After a record price spike which took it from a low of $259 (per thousand board-feet) in April 2020 to an all-time high of $1,686 on 7 May 2021 ($1,733 intraday), lumber futures closed at $599 yesterday. That price is still almost twice the average going back to January 2010, but the first closing price below $600 since mid-November 2020. After quadrupling in a thirteen-month period, lumber futures prices dropped 40% in June.
Lumber prices per thousand board-feet (2020 – present)
In March and April of 2020, mills and timber operations closed in accordance with shutdown orders. Shortly thereafter demand for wood and wood products exploded amid a DIY craze and a homebuilding surge, all of which were intensified by hundreds of billions of dollars in government stimulus payments. The lumber market’s reputation as a languid affair where only the savviest hedgers and producers venture is no more; at one point the demand for trading was so fervid that the FTX cryptocurrency exchange opened an electronic lumber futures market.
What accounts for the sudden reinstatement of gravity? According to several sources, nothing more sophisticated than rapidly increasing lumber inventories at wholesalers and retailers as home improvement projects are completed and amateur carpenters return to work en masse. High prices signal scarcity, and producers seek to take advantage of higher prices and typically higher-than-average profits therein. Since February, for example, the US Bureau of Labor Statistics has reported a rise in the average weekly hours worked at sawmills and related businesses.
Average weekly hours, US sawmill employees (Jan 2020 – present)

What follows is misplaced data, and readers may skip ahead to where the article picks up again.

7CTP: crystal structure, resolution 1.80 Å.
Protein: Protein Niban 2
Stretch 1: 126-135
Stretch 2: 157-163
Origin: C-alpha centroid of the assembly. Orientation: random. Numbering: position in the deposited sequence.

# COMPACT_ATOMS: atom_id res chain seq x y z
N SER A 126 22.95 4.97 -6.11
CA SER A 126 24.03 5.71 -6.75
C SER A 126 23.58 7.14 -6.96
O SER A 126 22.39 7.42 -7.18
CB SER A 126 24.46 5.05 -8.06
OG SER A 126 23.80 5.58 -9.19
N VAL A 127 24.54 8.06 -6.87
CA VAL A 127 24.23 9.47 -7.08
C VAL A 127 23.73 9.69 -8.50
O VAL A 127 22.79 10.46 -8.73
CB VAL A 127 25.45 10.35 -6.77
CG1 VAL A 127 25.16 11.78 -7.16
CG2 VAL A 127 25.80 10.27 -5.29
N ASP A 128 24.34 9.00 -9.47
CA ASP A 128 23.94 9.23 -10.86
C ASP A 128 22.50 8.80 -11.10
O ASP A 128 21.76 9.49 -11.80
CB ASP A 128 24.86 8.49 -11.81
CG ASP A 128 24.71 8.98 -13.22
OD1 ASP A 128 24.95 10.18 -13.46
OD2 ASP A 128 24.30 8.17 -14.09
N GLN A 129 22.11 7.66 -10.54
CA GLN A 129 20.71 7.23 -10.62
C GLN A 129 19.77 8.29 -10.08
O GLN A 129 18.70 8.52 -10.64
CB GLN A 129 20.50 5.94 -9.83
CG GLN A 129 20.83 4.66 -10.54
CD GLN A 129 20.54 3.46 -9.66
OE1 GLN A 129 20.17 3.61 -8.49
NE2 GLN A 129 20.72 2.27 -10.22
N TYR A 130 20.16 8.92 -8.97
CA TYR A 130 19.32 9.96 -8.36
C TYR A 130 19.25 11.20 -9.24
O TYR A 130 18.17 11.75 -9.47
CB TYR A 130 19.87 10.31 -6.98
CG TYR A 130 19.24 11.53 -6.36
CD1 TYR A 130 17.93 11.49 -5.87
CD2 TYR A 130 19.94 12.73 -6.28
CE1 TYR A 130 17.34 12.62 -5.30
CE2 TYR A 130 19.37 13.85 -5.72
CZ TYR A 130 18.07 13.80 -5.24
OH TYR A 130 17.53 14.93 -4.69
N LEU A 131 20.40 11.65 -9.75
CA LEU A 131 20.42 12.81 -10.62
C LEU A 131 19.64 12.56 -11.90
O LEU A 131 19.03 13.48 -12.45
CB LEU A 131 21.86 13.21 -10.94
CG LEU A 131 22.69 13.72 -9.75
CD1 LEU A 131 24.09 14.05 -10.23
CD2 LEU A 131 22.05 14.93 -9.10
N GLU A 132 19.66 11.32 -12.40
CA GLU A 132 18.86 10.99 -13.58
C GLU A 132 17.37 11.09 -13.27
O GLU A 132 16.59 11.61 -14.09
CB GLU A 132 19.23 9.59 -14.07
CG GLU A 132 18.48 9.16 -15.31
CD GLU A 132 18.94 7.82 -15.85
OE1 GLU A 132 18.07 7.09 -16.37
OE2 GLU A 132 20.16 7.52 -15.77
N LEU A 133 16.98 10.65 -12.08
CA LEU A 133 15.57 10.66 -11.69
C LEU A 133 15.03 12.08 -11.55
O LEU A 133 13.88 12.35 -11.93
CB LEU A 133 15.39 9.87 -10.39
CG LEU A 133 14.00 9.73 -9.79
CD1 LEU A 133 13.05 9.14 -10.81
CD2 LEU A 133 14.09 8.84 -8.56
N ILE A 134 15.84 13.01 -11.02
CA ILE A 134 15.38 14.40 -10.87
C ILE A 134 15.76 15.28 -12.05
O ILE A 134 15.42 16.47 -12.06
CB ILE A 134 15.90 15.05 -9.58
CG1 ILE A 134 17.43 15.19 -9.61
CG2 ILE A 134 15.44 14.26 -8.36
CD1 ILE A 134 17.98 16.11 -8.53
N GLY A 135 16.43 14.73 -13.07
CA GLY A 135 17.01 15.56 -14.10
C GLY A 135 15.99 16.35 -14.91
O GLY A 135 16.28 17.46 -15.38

More supply, decreasing demand, lower prices: that the price system works should come as little surprise. A question better worth considering is how quickly lumber prices might have come back to historic price levels–or how much lower the highest price may have been–without such hindrances as the Biden Department of Commerce’s refusal to remove the Trump Administration’s tariffs on lumber from Canada. (Not only has the Biden Administration not removed them, but plan to essentially double those assessments later in 2021.)
There is uncertainty ahead, as always. Sometimes when the run-up in a commodity’s price is reflective of large changes in its provision or use, new ranges and levels of volatility prevail. And there is no guarantee, especially with such complications as the spread of the Covid-19 “delta variant” and several nations now oscillating regularly between lockdowns and openings, that another burst to record levels isn’t in the cards. But as with most commodities, lumber exhibits seasonal patterns reflective of forestry and construction activities; the price tends to fall in the early summer, perk up in September, and then fall throughout Autumn. Part of this decline, which began in mid-May, is likely reflective of those influences as well.
Lumber prices per thousand board-feet (1990–Present)
It is precisely this type of market action which central bankers and inflation doves are pointing to as evidence that rising prices are “bottlenecks”–temporary distortions associated with highly disjointed supply and demand–as opposed to inflation. Yet there are signs in financial markets and asset prices strongly suggesting the return of inflationary pressures. A new round of expansionary monetary policy, wildfires, or other developments could bring more upheaval to this ordinarily sedate market, but for now it appears that the lumber market delirium has been quelled.
This article, Lumber Prices Return to Earth, was originally published by the American Institute for Economic Research and appears here with permission. Please support their efforts.